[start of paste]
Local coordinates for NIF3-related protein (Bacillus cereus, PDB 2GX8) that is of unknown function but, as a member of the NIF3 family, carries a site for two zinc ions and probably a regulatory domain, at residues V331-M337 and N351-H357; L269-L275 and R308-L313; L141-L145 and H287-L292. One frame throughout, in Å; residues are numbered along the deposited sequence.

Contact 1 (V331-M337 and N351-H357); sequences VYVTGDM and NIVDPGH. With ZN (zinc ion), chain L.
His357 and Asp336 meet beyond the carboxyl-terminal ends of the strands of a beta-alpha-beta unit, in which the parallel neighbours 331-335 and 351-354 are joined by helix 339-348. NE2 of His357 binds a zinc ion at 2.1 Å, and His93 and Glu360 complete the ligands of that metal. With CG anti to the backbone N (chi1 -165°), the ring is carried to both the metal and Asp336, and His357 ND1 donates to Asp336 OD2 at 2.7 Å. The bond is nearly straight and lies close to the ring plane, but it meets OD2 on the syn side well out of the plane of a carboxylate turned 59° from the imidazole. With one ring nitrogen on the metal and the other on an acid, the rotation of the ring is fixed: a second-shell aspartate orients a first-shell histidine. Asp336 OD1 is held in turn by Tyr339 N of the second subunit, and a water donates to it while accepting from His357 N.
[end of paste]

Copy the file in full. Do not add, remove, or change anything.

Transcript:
Local coordinates for NIF3-related protein (Bacillus cereus, PDB 2GX8) that is of unknown function but, as a member of the NIF3 family, carries a site for two zinc ions and probably a regulatory domain, at residues V331-M337 and N351-H357; L269-L275 and R308-L313; L141-L145 and H287-L292. One frame throughout, in Å; residues are numbered along the deposited sequence.

Contact 1 (V331-M337 and N351-H357); sequences VYVTGDM and NIVDPGH. With ZN (zinc ion), chain L.
His357 and Asp336 meet beyond the carboxyl-terminal ends of the strands of a beta-alpha-beta unit, in which the parallel neighbours 331-335 and 351-354 are joined by helix 339-348. NE2 of His357 binds a zinc ion at 2.1 Å, and His93 and Glu360 complete the ligands of that metal. With CG anti to the backbone N (chi1 -165°), the ring is carried to both the metal and Asp336, and His357 ND1 donates to Asp336 OD2 at 2.7 Å. The bond is nearly straight and lies close to the ring plane, but it meets OD2 on the syn side well out of the plane of a carboxylate turned 59° from the imidazole. With one ring nitrogen on the metal and the other on an acid, the rotation of the ring is fixed: a second-shell aspartate orients a first-shell histidine. Asp336 OD1 is held in turn by Tyr339 N of the second subunit, and a water donates to it while accepting from His357 N.